2015 Ford F-150: Powertrains First Look


The new aluminum body was only part of the big news Ford released at the 2014 North American International Auto Show in Detroit regarding the new F-150; Ford also announced a new lineup of powertrains.

The success of the 3.5-liter EcoBoost engine in the Ford F-150 took everyone by surprise — even Ford. The idea that Americans would embrace a high-tech twin-turbo V-6 engine in a full-size pickup truck for extra money was met largely with skepticism (if not outright derision) by many pundits, but the pundits could not have been more wrong. With V-6 models now accounting for more than half of F-150 light-duty volume, Ford decided to shuffle around the powertrain options for the 2015 model to better accommodate owners seeking a mixture of durability, power and fuel efficiency.

For 2015, Ford sticks with a four-engine lineup. Replacing the standard 3.7-liter V-6 will be Ford's smaller 3.5-liter V-6. While no power or torque numbers (or tow ratings) have been released for the 2015 F-150 yet, the 3.5-liter engine is expected to be less powerful than the 3.7-liter engine it replaces. In the 2014 Ford Explorer, the 3.5-liter V-6 makes 290 horsepower versus the 3.7-liter's 302 hp in the base 2014 F-150. But with the new truck weighing hundreds of pounds less than the outgoing model, thanks to the switch to aluminum construction (Ford told up apples-to-apples crew cab models save 700 pounds), the base engine doesn't need to be as powerful as the old model to achieve the same performance feel or to achieve better fuel economy numbers.

Moving up from the base engine will be an all-new 2.7-liter twin-turbocharged EcoBoost V-6. It is designed to be as powerful as a lighter-duty V-8 engine, according to Ford, and is a response to customers' requests for a midlevel engine that can accommodate moderate towing duties and smaller payloads than a 5.0-liter V-8 or the powerful twin-turbo 3.5-liter EcoBoost engine for the tradeoff of even better fuel economy. From their research, a good number of their customers don't want to pay for capability they won't need; not everyone needs to tow a 10,000-pound trailer or haul cinderblock to a job site. This more moderate 2.7-liter EcoBoost engine is the first of a new family of EcoBoost engines, featuring a compacted graphite block and standard stop-start technology.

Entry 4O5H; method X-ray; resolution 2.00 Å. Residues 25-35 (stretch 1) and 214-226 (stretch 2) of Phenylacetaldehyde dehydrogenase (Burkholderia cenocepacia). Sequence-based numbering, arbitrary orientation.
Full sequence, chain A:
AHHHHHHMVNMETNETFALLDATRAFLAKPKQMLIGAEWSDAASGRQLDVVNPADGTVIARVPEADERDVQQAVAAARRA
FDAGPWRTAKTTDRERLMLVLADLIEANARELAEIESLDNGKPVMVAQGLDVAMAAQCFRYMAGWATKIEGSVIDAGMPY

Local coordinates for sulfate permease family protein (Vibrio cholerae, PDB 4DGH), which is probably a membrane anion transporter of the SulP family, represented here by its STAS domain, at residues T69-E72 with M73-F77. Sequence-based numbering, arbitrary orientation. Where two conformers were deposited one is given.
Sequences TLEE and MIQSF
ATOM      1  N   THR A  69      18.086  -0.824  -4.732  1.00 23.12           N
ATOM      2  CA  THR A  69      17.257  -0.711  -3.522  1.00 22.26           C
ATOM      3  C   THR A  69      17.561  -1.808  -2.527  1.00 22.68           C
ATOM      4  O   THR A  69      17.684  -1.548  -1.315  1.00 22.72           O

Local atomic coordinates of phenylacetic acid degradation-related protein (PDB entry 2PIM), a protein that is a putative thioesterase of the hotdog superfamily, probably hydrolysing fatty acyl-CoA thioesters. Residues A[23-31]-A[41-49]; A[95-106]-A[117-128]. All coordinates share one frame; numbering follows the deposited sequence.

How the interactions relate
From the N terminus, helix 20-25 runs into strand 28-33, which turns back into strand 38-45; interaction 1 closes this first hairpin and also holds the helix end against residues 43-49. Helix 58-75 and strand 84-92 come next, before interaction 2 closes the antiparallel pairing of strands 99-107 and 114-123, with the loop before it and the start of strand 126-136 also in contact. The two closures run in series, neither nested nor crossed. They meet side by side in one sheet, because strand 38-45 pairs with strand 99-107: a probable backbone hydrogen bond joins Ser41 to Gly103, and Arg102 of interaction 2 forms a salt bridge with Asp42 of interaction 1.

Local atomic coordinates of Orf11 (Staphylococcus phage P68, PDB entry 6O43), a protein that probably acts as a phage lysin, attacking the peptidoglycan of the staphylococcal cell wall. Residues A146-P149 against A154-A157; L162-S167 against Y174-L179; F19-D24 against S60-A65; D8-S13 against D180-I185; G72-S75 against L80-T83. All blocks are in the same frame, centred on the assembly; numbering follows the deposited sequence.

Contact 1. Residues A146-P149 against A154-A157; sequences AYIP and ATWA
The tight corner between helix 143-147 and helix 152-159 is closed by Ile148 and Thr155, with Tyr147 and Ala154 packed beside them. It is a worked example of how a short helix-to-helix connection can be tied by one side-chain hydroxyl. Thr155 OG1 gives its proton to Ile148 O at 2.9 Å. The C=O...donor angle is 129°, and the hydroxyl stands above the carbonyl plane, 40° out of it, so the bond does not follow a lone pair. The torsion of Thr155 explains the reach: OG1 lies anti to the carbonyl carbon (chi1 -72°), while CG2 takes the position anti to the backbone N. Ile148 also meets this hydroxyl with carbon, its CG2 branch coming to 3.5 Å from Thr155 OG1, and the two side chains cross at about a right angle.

Carrying over is the 5.0-liter V-8 Coyote engine, but we'll have to wait to see if it makes any different power numbers. Fans of big V-8 engines will, however, be disappointed to learn that the current truck's top engine choice, the 6.2-liter V-8, is no more. Instead, the top premium engine choice will now be the 3.5-liter EcoBoost V-6. And if it's going to replace the 6.2-liter in the lineup, we expect that it will likely make more power than the current model's 365 hp and 420 pounds-feet of torque. The torque numbers of the current 3.5-liter EcoBoost are already nearly a match for the 6.2-liter V-8 (420 versus 434), and the same benefit applies here as with the base V-6. With the top-of-the-line Platinum SuperCrew model ringing in at nearly 700 pounds lighter than the outgoing model, one doesn't need as much power to enjoy the same performance.

Stay tuned in the coming months for official news from Ford on power and tow ratings as well as fuel-efficiency improvements for the 2015 Ford F-150.

Photo below of 2014 F-150 EcoBoost engine.


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Detroit Bureau Chief Aaron Bragman has had over 25 years of experience in the auto industry as a journalist, analyst, purchasing agent and program manager. Bragman grew up around his father’s classic Triumph sports cars (which were all sold and gone when he turned 16, much to his frustration) and comes from a Detroit family where cars put food on tables as much as smiles on faces. Today, he’s a member of the Automotive Press Association and the Midwest Automotive Media Association. His pronouns are he/him, but his adjectives are fat/sassy. Email Aaron Bragman

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